The industry will face economic challenges again in 2013 as the global economy is expected to continue to grow only modestly. Nevertheless, the industry is pursuing improvements to safety and environmental quality that will have a positive effect for years to come. The liner shipping industry needs consistent, global regulation to provide the reliable, cost-effective transportation that business, citizens and their local economies have come to rely upon.
Regarding safety, 2013 should see definitive action by the International Maritime Organization to address the recurring problem of incorrect container weight declarations. An array of industry representatives and governments agreed in 2012 on a recommended amendment to the Safety of Life at Sea Convention to require that the weight of all loaded containers be verified prior to loading cargo on a vessel for export. Guidelines will be developed for further consideration by the IMO in September 2013. Depending on the IMO’s deliberations and the terms of the adoption of such an amendment, the changes could take effect in 2017 and bring an end to the safety scourge of incorrect container weights.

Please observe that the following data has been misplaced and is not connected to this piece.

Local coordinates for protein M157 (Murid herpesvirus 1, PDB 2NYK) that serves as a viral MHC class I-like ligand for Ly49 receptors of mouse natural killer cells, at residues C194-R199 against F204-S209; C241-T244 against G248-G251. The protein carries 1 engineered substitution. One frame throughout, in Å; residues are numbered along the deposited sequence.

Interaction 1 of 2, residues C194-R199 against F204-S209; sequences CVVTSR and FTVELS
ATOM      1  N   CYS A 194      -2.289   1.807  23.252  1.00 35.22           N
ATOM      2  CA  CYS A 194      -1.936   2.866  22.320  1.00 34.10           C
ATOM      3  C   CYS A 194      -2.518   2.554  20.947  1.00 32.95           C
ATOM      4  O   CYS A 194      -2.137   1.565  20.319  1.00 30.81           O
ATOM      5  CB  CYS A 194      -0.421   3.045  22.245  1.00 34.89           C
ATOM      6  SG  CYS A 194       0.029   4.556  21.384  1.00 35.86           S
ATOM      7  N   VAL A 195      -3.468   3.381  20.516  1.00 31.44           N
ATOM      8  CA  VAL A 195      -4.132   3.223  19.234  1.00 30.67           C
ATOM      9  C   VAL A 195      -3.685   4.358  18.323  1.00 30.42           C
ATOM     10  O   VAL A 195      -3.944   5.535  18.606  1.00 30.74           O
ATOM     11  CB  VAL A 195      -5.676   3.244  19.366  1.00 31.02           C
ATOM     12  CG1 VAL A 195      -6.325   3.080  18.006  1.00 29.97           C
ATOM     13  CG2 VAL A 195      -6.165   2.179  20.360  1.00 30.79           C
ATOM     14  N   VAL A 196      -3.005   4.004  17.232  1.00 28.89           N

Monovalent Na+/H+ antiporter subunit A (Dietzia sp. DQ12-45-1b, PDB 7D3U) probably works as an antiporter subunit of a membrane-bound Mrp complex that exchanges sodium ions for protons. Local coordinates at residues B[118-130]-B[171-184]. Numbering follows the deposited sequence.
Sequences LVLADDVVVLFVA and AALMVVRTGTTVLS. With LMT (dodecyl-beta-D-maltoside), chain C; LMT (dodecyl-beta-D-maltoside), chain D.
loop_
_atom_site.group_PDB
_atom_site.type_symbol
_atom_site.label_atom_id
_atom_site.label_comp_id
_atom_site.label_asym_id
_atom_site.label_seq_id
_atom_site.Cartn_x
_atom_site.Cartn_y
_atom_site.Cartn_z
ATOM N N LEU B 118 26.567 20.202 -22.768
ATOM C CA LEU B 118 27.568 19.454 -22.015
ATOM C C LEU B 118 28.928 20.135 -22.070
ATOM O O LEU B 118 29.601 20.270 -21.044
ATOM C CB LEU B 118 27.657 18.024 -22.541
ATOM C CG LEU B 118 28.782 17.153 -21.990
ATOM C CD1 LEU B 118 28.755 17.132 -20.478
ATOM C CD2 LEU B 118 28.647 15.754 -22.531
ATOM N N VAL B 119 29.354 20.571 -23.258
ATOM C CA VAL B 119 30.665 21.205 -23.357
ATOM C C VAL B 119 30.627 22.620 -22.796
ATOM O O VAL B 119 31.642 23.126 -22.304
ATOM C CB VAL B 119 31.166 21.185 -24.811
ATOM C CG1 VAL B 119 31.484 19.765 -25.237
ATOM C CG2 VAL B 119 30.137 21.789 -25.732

Regarding the environment, vessel operators will see an array of expensive regulatory requirements and regimes applied and developed over the coming years. Ballast water treatment technology, carbon emissions regulatory requirements, and low-sulfur fuel emission control areas will require substantial capital investments and increased operational complexities for the industry.
The most costly possible change on the horizon is the IMO’s plan to eliminate the use of heavy fuel oil from the global marine fuel market in 2020. Although this likely would represent the single most expensive environmental change the international maritime industry and its customers would ever have to face, it’s possible that calls for a careful examination of the costs and benefits of a global low-sulfur fuel requirement may emerge.